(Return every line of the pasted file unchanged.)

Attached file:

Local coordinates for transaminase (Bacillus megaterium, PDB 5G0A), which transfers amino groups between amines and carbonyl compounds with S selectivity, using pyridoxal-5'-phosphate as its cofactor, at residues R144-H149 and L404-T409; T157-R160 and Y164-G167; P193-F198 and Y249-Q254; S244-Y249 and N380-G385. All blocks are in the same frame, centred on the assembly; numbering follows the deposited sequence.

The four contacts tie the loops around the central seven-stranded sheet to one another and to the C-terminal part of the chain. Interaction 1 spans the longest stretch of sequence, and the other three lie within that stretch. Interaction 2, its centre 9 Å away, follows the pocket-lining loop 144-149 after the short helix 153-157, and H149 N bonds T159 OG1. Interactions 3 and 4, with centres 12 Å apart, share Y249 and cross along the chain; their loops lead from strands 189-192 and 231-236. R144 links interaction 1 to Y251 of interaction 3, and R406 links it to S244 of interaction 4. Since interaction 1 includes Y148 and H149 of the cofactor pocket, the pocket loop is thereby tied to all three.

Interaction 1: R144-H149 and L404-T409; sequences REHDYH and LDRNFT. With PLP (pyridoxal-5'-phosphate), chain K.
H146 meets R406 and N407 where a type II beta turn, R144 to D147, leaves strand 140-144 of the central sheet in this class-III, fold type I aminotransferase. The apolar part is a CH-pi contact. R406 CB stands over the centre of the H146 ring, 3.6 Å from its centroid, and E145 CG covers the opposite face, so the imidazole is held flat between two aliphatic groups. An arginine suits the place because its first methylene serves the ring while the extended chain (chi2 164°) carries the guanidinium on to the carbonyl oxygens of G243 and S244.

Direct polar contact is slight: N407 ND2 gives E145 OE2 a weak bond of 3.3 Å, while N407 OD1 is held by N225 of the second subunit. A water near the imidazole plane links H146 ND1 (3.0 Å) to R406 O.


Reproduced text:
Local coordinates for transaminase (Bacillus megaterium, PDB 5G0A), which transfers amino groups between amines and carbonyl compounds with S selectivity, using pyridoxal-5'-phosphate as its cofactor, at residues R144-H149 and L404-T409; T157-R160 and Y164-G167; P193-F198 and Y249-Q254; S244-Y249 and N380-G385. All blocks are in the same frame, centred on the assembly; numbering follows the deposited sequence.

The four contacts tie the loops around the central seven-stranded sheet to one another and to the C-terminal part of the chain. Interaction 1 spans the longest stretch of sequence, and the other three lie within that stretch. Interaction 2, its centre 9 Å away, follows the pocket-lining loop 144-149 after the short helix 153-157, and H149 N bonds T159 OG1. Interactions 3 and 4, with centres 12 Å apart, share Y249 and cross along the chain; their loops lead from strands 189-192 and 231-236. R144 links interaction 1 to Y251 of interaction 3, and R406 links it to S244 of interaction 4. Since interaction 1 includes Y148 and H149 of the cofactor pocket, the pocket loop is thereby tied to all three.

Interaction 1: R144-H149 and L404-T409; sequences REHDYH and LDRNFT. With PLP (pyridoxal-5'-phosphate), chain K.
H146 meets R406 and N407 where a type II beta turn, R144 to D147, leaves strand 140-144 of the central sheet in this class-III, fold type I aminotransferase. The apolar part is a CH-pi contact. R406 CB stands over the centre of the H146 ring, 3.6 Å from its centroid, and E145 CG covers the opposite face, so the imidazole is held flat between two aliphatic groups. An arginine suits the place because its first methylene serves the ring while the extended chain (chi2 164°) carries the guanidinium on to the carbonyl oxygens of G243 and S244.

Direct polar contact is slight: N407 ND2 gives E145 OE2 a weak bond of 3.3 Å, while N407 OD1 is held by N225 of the second subunit. A water near the imidazole plane links H146 ND1 (3.0 Å) to R406 O.